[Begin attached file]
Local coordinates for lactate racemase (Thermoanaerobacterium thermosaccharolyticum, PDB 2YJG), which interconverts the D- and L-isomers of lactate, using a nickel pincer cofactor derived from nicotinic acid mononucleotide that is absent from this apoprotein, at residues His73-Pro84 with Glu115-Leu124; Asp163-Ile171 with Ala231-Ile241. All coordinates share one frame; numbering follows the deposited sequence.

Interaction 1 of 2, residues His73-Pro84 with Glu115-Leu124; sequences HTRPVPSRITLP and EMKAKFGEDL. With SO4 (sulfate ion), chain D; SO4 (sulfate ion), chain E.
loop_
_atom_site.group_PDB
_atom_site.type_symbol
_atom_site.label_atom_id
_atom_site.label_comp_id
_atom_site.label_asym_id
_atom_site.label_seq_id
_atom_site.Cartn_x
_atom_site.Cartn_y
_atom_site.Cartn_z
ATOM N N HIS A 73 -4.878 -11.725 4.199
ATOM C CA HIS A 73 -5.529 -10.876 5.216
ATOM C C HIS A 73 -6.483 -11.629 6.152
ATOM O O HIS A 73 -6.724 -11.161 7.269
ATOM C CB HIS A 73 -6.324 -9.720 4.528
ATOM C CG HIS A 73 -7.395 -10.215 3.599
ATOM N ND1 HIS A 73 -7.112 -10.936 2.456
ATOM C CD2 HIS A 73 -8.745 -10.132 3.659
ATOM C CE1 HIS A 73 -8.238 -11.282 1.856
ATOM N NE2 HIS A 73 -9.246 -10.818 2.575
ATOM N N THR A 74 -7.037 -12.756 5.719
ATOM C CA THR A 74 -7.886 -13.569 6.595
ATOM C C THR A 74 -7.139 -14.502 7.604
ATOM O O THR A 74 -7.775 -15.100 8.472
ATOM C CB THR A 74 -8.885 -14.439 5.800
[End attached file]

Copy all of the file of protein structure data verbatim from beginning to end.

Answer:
Local coordinates for lactate racemase (Thermoanaerobacterium thermosaccharolyticum, PDB 2YJG), which interconverts the D- and L-isomers of lactate, using a nickel pincer cofactor derived from nicotinic acid mononucleotide that is absent from this apoprotein, at residues His73-Pro84 with Glu115-Leu124; Asp163-Ile171 with Ala231-Ile241. All coordinates share one frame; numbering follows the deposited sequence.

Interaction 1 of 2, residues His73-Pro84 with Glu115-Leu124; sequences HTRPVPSRITLP and EMKAKFGEDL. With SO4 (sulfate ion), chain D; SO4 (sulfate ion), chain E.
loop_
_atom_site.group_PDB
_atom_site.type_symbol
_atom_site.label_atom_id
_atom_site.label_comp_id
_atom_site.label_asym_id
_atom_site.label_seq_id
_atom_site.Cartn_x
_atom_site.Cartn_y
_atom_site.Cartn_z
ATOM N N HIS A 73 -4.878 -11.725 4.199
ATOM C CA HIS A 73 -5.529 -10.876 5.216
ATOM C C HIS A 73 -6.483 -11.629 6.152
ATOM O O HIS A 73 -6.724 -11.161 7.269
ATOM C CB HIS A 73 -6.324 -9.720 4.528
ATOM C CG HIS A 73 -7.395 -10.215 3.599
ATOM N ND1 HIS A 73 -7.112 -10.936 2.456
ATOM C CD2 HIS A 73 -8.745 -10.132 3.659
ATOM C CE1 HIS A 73 -8.238 -11.282 1.856
ATOM N NE2 HIS A 73 -9.246 -10.818 2.575
ATOM N N THR A 74 -7.037 -12.756 5.719
ATOM C CA THR A 74 -7.886 -13.569 6.595
ATOM C C THR A 74 -7.139 -14.502 7.604
ATOM O O THR A 74 -7.775 -15.100 8.472
ATOM C CB THR A 74 -8.885 -14.439 5.800